As a single-person, part-time office, the Grant Soil and Water Conservation District (SWCD) has its work cut out when it comes to implementing on-the-ground projects, so the SWCD is partnering with The Nature Conservancy (TNC) and the U.S. Forest Service (USFS) to undertake forest restoration in New Mexico.
The timing couldn’t be better, as New Mexico’s Gila National Forest, which is located in part in Grant County and near the Grant SWCD headquarters in Silver City, has been focusing on restoration efforts to reduce high fuel loads, especially near communities and neighborhoods adjacent to the forest.
“We don’t have funding where we can hire a forester or a technician, so it’s really important we partner with these outside agencies to help us conduct these projects,” Grant SWCD Project Manager Rebecca Benavidez said.
“The fires can spread quickly and rapidly, so any time we can do fuels reduction projects it helps the watershed and helps prevent catastrophic fires,” she said. “We struggle to find funding, so these grants are really important to us.”
Grant SWCD was awarded a $315,000 Collaborative Forest Restoration Program (CFRP) grant from the USFS, which also required a 25 percent or $80,000 non-federal match. The grant aims to build collaboration and provide treatment to 237 acres of ponderosa pine and pinyon-juniper on the wilderness district of Gila National Forest in southwest New Mexico.
The project takes place in Gattons Park’s wildland-urban interface along the edge of a residential area. Objectives include reducing fire risk, harvesting and utilizing small-diameter wood, restoring forest structure, and improving wildlife habitat. Now in its second year, 116 acres have been treated to date, Benavidez said.
“I’m thrilled with what we’ve been able to accomplish,” USFS Gila National Forest Partnership Coordinator Julia Faith Rivera said. “We’re getting quality work done on the ground and building stronger relationships, not just for this project but for future collaboration efforts as well.”
TNC initially applied for and received a CFRP grant for planning the project. In 2018, the Grant SWCD was awarded the implementation grant. TNC assisted with completion of the archaeological and environmental analysis in the first CFRP grant and currently continues the project monitoring component in the second CFRP.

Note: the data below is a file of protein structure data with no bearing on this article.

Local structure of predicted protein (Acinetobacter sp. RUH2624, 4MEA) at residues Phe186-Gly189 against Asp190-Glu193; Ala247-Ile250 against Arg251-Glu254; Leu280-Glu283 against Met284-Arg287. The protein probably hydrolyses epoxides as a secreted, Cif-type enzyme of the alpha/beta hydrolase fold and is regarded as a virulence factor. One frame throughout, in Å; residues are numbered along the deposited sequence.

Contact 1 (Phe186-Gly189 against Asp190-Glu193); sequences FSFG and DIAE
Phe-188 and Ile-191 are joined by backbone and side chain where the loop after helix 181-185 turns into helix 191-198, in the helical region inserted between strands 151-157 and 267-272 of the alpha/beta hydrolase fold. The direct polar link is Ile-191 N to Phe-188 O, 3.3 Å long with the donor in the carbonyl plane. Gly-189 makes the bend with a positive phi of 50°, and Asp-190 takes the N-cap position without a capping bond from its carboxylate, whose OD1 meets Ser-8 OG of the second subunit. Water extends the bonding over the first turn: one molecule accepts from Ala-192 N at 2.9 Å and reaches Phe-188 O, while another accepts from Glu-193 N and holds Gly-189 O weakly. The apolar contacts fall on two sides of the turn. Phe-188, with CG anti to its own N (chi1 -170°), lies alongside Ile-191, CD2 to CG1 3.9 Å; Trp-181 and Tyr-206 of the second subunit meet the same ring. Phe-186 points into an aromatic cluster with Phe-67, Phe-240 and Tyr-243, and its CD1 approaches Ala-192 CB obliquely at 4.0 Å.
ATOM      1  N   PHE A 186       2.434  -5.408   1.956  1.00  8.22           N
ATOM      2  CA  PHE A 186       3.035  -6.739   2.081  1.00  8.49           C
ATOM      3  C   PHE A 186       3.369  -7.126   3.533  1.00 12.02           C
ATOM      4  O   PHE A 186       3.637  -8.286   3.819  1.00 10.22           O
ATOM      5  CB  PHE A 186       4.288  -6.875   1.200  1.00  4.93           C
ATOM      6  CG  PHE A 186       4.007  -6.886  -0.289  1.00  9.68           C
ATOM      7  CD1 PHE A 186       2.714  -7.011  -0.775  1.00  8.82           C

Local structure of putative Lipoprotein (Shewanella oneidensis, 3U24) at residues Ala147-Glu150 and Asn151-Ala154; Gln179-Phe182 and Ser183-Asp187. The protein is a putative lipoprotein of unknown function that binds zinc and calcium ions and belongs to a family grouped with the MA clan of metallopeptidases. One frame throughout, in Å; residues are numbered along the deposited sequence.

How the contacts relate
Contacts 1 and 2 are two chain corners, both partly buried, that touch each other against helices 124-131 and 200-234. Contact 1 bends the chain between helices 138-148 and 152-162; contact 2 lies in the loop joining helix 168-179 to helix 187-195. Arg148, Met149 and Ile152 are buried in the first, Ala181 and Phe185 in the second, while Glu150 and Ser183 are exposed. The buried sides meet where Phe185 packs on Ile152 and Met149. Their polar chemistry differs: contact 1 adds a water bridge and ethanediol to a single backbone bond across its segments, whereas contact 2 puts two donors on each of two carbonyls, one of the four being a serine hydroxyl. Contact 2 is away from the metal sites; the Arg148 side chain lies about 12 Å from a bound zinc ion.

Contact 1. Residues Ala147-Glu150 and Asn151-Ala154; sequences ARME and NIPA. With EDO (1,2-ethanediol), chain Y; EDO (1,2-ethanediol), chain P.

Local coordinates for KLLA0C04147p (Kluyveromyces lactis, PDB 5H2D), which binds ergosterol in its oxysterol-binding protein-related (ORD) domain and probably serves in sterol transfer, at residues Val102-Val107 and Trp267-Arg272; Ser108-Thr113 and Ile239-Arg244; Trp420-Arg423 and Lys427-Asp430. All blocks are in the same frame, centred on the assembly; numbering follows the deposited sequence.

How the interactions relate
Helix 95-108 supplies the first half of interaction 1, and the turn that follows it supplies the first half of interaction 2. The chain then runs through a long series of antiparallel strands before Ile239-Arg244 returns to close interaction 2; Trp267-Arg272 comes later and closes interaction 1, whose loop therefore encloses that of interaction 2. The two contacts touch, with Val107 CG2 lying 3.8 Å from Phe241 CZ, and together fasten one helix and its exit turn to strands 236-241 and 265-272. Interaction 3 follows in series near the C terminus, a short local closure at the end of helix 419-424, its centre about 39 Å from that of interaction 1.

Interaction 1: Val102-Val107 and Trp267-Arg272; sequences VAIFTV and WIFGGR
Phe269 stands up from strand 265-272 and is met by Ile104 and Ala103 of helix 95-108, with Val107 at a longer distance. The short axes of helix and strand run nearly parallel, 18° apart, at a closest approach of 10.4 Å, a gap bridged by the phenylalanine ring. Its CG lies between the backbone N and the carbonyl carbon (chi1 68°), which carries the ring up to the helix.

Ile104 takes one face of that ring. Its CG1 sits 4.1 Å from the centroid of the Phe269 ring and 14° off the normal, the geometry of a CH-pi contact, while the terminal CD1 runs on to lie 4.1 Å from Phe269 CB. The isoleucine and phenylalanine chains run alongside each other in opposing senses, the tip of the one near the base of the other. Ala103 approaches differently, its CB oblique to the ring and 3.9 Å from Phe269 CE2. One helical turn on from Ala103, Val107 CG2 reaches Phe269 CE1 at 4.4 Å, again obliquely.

“The other piece is just trying to facilitate collaboration around implementation on public and private land restoration,” TNC Gila Program Manager Martha Cooper said. “It’s been entirely positive. Certainly, the folks who have come out to see the project have been really interested and encouraged by what it looks like.”
“We’re getting quality work done on the ground and building stronger relationships, not just for this project but for future collaboration efforts as well.”
“The tree density has been reduced by nearly a half, and we’re seeing a lot more small openings and breaks in the canopy,” she said. “The Forest Service has been happy to get the support from the Grant SWCD and having the work on the ground, and the contractors have done a great job.”
The two contractors for the project have not been involved in forest restoration previously, Rivera said, so helping them and being able to have flexibility through the CFRP grant enables cost savings and more connections throughout the community.
With Forest Service guidance, the contractors have been able to remove timber to an area where it can be chipped, and residential landowners have come and taken the mulch for their own use, saving hauling costs and benefiting the nearby community. In some areas, contractors have created piles with the smaller logs and slash and local fire districts have come in and performed prescribed burns to reduce the load.
“That’s one of the most important aspects of the Forest Service CFRP Program in New Mexico,” Rivera said. “We’re able to take into account everyone’s needs and desires and build trust and relationships among the partners, from the proposal development to achieving the desired end results that improve forest health.”
“Landowners adjacent to the project area have come into the Wilderness Ranger Station to tell us how great the area looks, how pleased they are with the results,” she said. “Several locals have visited with the contractors at the project site, and have been really impressed with their commitment to doing what’s right for the landscape. Having really great partners is just a win-win for everyone.”
The Grant SWCD hopes this project will lead to other projects and stronger partnerships in the future.
“It’s always beneficial when agencies can work together for a common purpose,” Benavidez said. “Grant SWCD values these collaborative partnerships and is always receptive to working with others in conservation efforts. We are accomplishing a great deal in our area.”